There’s no denying the federal government’s new anti-drug TV ad tells a disturbing story. A freshly scrubbed adolescent in her well-appointed bedroom looks like she might be about to relax with a couple of Justin Bieber tunes. Instead, an eerie soundtrack starts up. “One, two, kicked out of school,” sings a hollow, girlish voice straight out of a horror-movie trailer. “Three, four, snort some more.” Soon she’s trashing the room, then randomly snipping off some of her own hair, and finally scratching at the angry needle marks on her forearm. “Five, six, need my fix.” It’s a relief when the spooky carousel music stops and a calming adult narrator advises kids to check out Health Canada’s DrugsNot4Me website.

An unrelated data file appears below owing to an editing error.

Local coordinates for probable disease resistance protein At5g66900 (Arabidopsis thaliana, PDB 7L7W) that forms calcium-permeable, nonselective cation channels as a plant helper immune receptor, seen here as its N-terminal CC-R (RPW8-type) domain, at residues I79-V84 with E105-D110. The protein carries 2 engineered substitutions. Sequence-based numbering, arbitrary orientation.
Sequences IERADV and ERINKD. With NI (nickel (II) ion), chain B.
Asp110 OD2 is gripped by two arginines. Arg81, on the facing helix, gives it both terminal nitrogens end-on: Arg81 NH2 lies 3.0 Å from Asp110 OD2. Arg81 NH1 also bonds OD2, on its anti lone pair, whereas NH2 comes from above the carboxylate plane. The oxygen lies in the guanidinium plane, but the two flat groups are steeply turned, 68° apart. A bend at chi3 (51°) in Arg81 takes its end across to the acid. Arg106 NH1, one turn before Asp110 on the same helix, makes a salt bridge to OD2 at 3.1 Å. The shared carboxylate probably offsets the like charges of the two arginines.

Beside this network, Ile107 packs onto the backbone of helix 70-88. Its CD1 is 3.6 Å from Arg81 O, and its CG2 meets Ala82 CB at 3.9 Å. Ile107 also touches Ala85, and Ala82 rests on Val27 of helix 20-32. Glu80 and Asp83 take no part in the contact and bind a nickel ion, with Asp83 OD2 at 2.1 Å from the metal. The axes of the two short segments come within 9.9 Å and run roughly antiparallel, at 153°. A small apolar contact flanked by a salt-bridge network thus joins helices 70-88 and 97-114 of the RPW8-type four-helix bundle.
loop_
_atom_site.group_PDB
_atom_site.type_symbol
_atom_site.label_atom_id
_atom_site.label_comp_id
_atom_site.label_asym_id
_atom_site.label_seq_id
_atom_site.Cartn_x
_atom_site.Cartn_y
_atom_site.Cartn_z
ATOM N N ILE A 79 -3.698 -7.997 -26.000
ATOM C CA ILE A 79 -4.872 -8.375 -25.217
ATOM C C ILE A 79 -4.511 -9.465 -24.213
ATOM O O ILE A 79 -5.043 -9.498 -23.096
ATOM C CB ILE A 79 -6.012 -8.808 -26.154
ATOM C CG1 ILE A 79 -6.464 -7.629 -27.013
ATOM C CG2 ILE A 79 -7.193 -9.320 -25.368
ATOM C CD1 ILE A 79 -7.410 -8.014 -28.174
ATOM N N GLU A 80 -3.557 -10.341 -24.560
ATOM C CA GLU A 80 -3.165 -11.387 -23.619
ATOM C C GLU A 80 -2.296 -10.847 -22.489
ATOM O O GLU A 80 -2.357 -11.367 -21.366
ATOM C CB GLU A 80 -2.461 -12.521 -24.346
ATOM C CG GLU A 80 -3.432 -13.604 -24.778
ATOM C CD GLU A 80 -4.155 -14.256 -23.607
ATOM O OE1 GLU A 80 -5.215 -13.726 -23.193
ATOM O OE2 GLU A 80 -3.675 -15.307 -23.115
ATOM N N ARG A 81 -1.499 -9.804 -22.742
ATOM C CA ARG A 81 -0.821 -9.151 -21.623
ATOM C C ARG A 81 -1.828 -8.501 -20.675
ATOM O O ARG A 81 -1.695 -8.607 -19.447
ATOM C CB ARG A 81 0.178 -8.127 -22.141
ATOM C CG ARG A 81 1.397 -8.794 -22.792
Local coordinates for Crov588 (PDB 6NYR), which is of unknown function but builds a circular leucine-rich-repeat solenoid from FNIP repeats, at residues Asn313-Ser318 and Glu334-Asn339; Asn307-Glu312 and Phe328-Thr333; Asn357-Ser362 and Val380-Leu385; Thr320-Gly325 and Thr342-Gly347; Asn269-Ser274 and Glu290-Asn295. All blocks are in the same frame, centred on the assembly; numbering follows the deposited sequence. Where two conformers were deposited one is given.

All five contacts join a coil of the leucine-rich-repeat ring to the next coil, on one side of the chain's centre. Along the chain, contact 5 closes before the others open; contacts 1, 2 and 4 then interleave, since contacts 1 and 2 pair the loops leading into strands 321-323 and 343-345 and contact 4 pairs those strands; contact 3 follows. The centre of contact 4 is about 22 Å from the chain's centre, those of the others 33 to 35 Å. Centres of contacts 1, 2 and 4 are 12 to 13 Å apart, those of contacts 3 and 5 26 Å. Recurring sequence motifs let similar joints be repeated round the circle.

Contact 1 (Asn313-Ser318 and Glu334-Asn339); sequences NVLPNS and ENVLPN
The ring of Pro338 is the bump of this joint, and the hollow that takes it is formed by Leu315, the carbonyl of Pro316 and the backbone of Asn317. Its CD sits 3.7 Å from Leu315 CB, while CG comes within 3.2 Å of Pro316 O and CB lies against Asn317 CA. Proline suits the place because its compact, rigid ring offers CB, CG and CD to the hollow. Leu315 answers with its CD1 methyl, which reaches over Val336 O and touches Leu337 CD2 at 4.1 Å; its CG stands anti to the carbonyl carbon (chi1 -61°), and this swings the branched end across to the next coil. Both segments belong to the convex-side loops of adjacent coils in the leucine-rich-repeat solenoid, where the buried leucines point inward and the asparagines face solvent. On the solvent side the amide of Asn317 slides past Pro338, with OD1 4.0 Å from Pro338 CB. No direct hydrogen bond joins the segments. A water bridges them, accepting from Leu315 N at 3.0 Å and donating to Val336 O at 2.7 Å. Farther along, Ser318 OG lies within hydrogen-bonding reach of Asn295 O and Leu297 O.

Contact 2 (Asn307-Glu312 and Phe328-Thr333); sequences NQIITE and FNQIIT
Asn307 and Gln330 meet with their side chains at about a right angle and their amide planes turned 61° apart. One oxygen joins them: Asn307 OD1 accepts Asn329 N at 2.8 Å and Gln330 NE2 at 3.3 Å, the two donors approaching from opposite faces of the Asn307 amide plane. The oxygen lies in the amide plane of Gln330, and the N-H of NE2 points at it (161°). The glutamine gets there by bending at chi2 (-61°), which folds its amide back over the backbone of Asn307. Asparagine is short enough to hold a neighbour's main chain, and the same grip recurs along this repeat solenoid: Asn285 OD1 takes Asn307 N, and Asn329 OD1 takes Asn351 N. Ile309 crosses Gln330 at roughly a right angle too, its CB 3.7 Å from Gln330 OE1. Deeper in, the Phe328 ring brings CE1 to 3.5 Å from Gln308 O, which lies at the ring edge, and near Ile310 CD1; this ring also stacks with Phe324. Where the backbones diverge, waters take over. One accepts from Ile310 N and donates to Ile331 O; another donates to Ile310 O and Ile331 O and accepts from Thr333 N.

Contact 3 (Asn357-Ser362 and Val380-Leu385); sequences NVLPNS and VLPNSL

The ad, which is called “Mirror,” was launched on Nov. 17 by Health Minister Leona Aglukkaq. Her department is spending $1.06 million to make the spot so ubiquitous on teen-oriented TV that two-thirds of 13- to 15-year-olds are expected to see it by next March. The Conservatives also hope it carries a message for their mothers and fathers. “To Canadian parents,” Aglukkaq said, “we’re on your side, and you have our support in helping your kids say no to drugs.” Few would argue with that goal, of course, but researchers and front-line doctors who work with teen addicts are critical of key elements of the strategy.